In 2002, 12.8% of employees in the EU25 were on fixed-term contracts. At 13.7%, the proportion of women on such contracts was slightly higher than it was for men (12%). The share of temporary employees, as a percentage of total employees, is highest for the 25-49 year age group. Older workers are rarely on such contracts (Table 4). Table 4 Temporary employees as a % of total employees, by age and gender, EU15
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Source: LFS, 2002 Three out of five temporary employees have work contracts for a duration of less than three years, with two out of five (42.6%) on contracts of up to 12 months (Figure 3). Women tend, more than men, to have shorter work contracts.
Figure 4 highlights the higher average level of long-term unemployment rates that exist in the EU25 than in the EU15. Long-term unemployment is understood as being unemployed for 12 months or more. In the majority of the countries, the rates for women are higher than those for men.
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Transitions in the labour market Based on the ECHP, Figure 5 illustrates labour market transitions by country, over a one-year period. It shows the probabilities of entering employment, remaining in employment, moving from temporary to permanent employment, and reaching above the low-pay threshold (Employment in Europe 2004).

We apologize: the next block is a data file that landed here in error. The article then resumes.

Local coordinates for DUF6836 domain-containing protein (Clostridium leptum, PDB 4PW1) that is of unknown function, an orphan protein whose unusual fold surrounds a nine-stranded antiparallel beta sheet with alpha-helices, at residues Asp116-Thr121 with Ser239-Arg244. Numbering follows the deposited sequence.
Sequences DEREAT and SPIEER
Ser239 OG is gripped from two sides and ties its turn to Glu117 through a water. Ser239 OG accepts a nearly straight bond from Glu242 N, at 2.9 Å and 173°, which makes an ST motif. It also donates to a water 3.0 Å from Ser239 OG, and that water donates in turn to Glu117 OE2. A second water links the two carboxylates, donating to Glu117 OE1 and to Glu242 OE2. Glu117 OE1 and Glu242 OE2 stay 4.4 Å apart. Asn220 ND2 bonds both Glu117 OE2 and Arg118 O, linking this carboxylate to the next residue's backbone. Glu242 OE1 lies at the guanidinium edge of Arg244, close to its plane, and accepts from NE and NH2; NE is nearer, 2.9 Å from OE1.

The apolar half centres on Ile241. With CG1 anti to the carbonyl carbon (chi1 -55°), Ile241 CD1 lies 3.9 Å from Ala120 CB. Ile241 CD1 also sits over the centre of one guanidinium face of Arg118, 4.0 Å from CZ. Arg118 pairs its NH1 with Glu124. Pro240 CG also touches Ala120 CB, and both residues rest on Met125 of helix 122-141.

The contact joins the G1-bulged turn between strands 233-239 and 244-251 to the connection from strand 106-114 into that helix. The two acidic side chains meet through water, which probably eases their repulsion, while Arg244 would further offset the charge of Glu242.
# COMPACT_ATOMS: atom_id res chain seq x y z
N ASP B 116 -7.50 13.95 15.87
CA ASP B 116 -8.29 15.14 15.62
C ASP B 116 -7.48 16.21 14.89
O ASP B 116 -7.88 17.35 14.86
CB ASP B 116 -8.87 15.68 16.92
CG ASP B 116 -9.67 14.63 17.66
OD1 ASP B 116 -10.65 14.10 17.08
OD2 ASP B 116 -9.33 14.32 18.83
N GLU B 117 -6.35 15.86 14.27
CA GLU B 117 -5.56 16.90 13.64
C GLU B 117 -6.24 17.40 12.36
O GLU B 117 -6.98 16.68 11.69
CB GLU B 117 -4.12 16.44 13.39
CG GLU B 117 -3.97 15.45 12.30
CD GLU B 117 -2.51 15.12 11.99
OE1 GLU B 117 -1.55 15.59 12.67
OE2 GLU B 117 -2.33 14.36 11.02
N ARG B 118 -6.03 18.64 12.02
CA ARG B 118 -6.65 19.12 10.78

Low wage employment
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Low paying occupations are defined as occupations that, at EU level, pay average gross hourly wages of 75% or less of the average gross hourly wage. In the EU25, the proportion of women (34.4%) in low paying occupations almost doubles that of men (19.2%).
The proportion of low wage earners ranges from 17% in Italy to 29% in Ireland. Despite the higher level of educational attainment among women, on average (see Figure 23), all countries show a considerably higher share of female low wage earners.
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Specific work situations Just over 11% of employees work usually or sometimes from home. While the proportion of employees who usually work from home is higher for women, the share of those working sometimes from home is higher for men (Table 5). Table 5 Work from home, 2002, EU15 (%)
Usually work from home (at least half of total hours worked)
Sometimes work from home (less than half of total hours worked)
Never work from home
Source: LFS, 2002 The 2000-2001 European Working Conditions Survey (EWCS) , carried out by the European Foundation for the Improvement of Living and Working Conditions, looked at the proportion of people working from home, excluding teleworking. It reveals similar percentages among the EU15 countries, but a higher proportion in 12 acceding and candidate countries (ACC12 ) - see Table 6. The ACC12 include the 10 new Member States (NMS) that joined the EU in May 2004. Turkey was surveyed separately at a later stage. Table 6 Work at home (as the normal workplace, excluding teleworking), %
All of the time
Almost all of the time
Around 3/4 of the time
Around half of the time
Around 1/4 of the time